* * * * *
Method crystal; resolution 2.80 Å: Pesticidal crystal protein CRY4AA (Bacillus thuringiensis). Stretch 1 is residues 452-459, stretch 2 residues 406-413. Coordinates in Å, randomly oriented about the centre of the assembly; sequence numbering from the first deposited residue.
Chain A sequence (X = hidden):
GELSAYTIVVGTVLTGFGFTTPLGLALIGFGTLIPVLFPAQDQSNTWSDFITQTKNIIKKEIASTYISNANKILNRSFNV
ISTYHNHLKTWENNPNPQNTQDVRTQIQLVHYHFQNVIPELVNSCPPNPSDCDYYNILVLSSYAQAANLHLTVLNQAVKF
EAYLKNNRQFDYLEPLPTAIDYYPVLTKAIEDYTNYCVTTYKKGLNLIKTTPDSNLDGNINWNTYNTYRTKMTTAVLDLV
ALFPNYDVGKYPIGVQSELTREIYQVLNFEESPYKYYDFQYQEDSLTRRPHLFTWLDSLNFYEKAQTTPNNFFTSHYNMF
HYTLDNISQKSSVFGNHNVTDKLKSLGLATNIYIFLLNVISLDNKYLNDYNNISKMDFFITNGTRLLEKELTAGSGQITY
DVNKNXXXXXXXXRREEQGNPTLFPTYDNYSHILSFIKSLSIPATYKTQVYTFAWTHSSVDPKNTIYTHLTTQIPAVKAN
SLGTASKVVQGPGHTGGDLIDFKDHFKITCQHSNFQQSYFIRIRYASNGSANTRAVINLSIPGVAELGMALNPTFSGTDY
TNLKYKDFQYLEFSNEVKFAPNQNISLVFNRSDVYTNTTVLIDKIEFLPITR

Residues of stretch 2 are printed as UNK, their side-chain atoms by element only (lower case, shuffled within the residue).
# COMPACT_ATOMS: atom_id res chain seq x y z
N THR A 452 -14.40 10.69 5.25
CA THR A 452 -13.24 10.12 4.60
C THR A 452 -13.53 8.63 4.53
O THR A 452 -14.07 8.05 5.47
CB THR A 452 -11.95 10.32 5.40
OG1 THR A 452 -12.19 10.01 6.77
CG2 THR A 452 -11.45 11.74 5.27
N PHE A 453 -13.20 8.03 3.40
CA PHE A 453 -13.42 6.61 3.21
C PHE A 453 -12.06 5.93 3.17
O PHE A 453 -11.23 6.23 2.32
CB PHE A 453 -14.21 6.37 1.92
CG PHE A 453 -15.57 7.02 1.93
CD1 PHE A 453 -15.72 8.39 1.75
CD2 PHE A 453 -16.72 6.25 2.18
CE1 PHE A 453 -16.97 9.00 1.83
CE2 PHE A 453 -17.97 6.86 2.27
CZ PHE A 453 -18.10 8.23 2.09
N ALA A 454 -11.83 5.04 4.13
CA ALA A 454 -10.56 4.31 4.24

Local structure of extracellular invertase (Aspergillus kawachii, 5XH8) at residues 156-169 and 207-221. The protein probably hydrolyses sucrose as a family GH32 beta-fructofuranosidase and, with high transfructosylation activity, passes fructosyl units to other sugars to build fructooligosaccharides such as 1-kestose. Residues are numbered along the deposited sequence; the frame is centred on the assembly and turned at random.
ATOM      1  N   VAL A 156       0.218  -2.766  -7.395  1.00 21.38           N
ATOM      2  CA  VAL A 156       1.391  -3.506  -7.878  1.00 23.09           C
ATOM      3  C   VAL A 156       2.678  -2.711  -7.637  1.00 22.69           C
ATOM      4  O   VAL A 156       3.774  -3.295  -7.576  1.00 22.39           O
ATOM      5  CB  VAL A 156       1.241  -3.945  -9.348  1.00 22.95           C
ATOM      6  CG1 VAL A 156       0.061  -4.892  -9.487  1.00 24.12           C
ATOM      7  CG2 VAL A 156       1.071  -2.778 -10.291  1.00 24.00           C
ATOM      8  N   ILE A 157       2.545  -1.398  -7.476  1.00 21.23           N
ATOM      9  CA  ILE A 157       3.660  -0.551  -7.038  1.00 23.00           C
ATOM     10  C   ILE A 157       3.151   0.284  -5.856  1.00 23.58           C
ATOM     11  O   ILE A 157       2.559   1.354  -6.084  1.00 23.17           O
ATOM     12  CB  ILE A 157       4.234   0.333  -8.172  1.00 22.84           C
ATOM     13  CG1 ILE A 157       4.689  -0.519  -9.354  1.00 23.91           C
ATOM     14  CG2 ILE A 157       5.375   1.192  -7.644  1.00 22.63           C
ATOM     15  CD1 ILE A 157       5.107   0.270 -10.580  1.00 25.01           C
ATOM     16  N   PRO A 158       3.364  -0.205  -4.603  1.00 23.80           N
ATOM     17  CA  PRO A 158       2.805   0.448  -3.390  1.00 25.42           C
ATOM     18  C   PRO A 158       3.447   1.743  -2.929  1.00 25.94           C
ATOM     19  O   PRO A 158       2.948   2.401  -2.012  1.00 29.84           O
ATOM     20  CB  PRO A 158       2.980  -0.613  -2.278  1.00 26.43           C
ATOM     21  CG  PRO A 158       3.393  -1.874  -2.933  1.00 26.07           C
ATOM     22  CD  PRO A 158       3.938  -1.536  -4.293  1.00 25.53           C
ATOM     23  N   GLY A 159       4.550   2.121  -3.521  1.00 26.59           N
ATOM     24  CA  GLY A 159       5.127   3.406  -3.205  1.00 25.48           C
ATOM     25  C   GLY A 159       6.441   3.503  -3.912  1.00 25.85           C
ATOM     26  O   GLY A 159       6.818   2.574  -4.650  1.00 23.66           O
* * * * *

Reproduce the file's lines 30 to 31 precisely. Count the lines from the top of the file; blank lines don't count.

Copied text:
CZ PHE A 453 -18.10 8.23 2.09
N ALA A 454 -11.83 5.04 4.13